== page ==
Biochemical analysis of brain tissue

Hemibrains from APPPS1 and wild-type mice were homogenized at 10% (w/v) in homogenization buffer [50 mM tris (pH 8.0), 150 mM NaCl, 5 mM EDTA, and Complete protease inhibitor cocktail from Roche Molecular Biochemicals] at 4°C two times for 10 s at 5500 rpm in 7-ml lysing tubes with 2.8-mm ceramic beads using the Precellys 24-Dual homogenizer and Cryolys cooling device (Bertin). The homogenized brain tissue was aliquoted and stored at −80°C until use. For Aβ measurements, the homogenates were sequentially extracted as follows: Aliquots were thawed on ice and spun at 25,000g at 4°C for 1 hour. The supernatant was collected as the “tris-buffered saline (TBS)–soluble fraction,” and the pellet was resuspended in 70% formic acid (FA) (Sigma) to the original volume, sonicated for 35 s at 4°C, and spun at 25,000g at 4°C for 1 hour. The supernatant was collected as the “FA-soluble fraction” and equilibrated (1:20) in neutralization buffer (1 M tris base, 0.5 M Na2HPO4, 0.05% NaN3).

The brain tissue of the APP23 mice was similarly prepared with the following deviations: First, forebrains (hemibrains without the cerebellum) were used, and second, homogenization was done at 10% (w/v) in TBS [30 mM tris-HCl (pH 7.6), 137 mM NaCl, Complete protease inhibitor cocktail, Roche] by vigorous shaking with metal beads in a Retsch mill followed by brief sonication.

Electrochemiluminescence-linked immunoassay for Aβ

Aβ concentrations in CSF and brain extracts of APPPS1 mice were determined with an ECL-immunoassay using the MSD 96-Well MULTI-SPOT Human (6E10) Aβ Triplex Assay (Meso Scale Discovery). Aβ detection was conducted according to the manufacturer’s instructions. In brief, 96-well plates prespotted with capture antibodies against Aβx–38, Aβx–40, and Aβx–42 were blocked for 1 hour with 1% blocking solution [1% bovine serum albumin (BSA) in tris buffer] and washed three times with 1× tris buffer. In a second step, CSF samples (5 μl) were diluted 1:14 and FA brain extracts were diluted up to 1:1000 (depending on Aβ load, to stay within the linear range of the assay) in blocking solution and coincubated with the SULFO-TAG 6E10 detection antibody solution on the plate for 2 hours. After washing, MSD Read Buffer T was added and the plate was read immediately on a Sector Imager 6000. Data analysis used MSD DISCOVERY WORKBENCH software 2.0. Every sample was tested in duplicate, and those with a coefficient of variance (CV) more than 20% were excluded from the analysis. Internal reference samples were used as a control in every plate, and the results were adjusted for interplate variability. APP23 CSF samples and brain extracts were processed in a similar way, except that Aβ40 and Aβ42 were determined in separate plates with MSD 96-Well Human (6E10) Aβ40 and Aβ42 Ultra-Sensitive Kits (Meso Scale Discovery). Aβ concentrations were read from the standard curves using a point-to-point fit with the software SoftMax Pro 4.0 (Molecular Devices Corp.).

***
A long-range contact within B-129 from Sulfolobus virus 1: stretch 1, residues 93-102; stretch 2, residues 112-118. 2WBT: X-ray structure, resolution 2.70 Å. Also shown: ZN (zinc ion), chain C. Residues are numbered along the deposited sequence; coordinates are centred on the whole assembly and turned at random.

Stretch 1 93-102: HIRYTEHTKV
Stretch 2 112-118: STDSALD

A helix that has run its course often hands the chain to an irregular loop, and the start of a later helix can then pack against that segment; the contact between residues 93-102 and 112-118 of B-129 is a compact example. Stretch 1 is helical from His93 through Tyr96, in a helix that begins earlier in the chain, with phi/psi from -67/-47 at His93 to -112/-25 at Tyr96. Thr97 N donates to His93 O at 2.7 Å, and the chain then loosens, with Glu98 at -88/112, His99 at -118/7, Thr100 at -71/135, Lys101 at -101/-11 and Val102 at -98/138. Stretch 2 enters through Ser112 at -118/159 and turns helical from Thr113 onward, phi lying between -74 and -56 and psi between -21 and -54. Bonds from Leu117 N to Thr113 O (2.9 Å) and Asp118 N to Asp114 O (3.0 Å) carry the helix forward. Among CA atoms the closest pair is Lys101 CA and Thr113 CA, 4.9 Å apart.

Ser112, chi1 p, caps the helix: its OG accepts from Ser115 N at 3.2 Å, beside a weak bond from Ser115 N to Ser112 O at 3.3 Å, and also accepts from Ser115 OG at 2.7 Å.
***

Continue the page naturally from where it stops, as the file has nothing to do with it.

Electrochemiluminescence-linked immunoassay for t-Tau

Murine t-Tau in CSF and brain extracts of APPPS1 and wild-type mice was determined with an ECL-immunoassay using the MSD 96-Well Mouse Total Tau assay (Meso Scale Discovery) according to the manufacturer’s instructions. This assay uses one reference and two capture antibodies, which recognize all isoforms of human, murine, and bovine Tau independently of their phosphorylation status by targeting the protein between exon 3 and 10. The assay was validated with recombinant murine Tau (gift of M. Mandelkow, Bonn, Germany). In brief, CSF samples (5 μl) were diluted 1:14 in 10% blocking solution (10% BSA in tris buffer) and incubated for 1 hour on the plate. Soluble fractions of the brain extracts were diluted 1:1000 in 3% blocking solution (3% BSA in tris buffer) and also incubated for 1 hour on the plate. After washing the plate, it was incubated for another hour with the SULFO-TAG t-Tau detection antibody solution and analyzed as described above.

ELISA assay for α-synuclein

Murine α-synuclein was measured in the CSF with the AnaSpec ultra-sensitive ELISA assay according to the manufacturer’s protocol. Briefly, murine CSF (10 μl) was diluted 1:25 in dilution buffer containing protease inhibitors (Roche). The samples were incubated together with the detection antibody (horseradish peroxidase–conjugated rabbit polyclonal anti–α-synuclein) overnight at 4°C in a 96-well plate precoated with the capture antibody (monoclonal anti–α-synuclein). Absorbance was measured at 450 nm on an ELISA plate reader (Mithras, Berthold Technologies). Standard curves were prepared with recombinant murine α-synuclein (Promega) in the same dilution buffer as the CSF samples. Murine α-synuclein concentrations were obtained using a calculated linear equation for the concentration-absorbance relation. Every sample was assessed in duplicate, and samples with CVs more than 20% were disregarded in the analysis. An internal control was used in every plate, and results were adjusted for interplate variability.

Histology and immunohistochemistry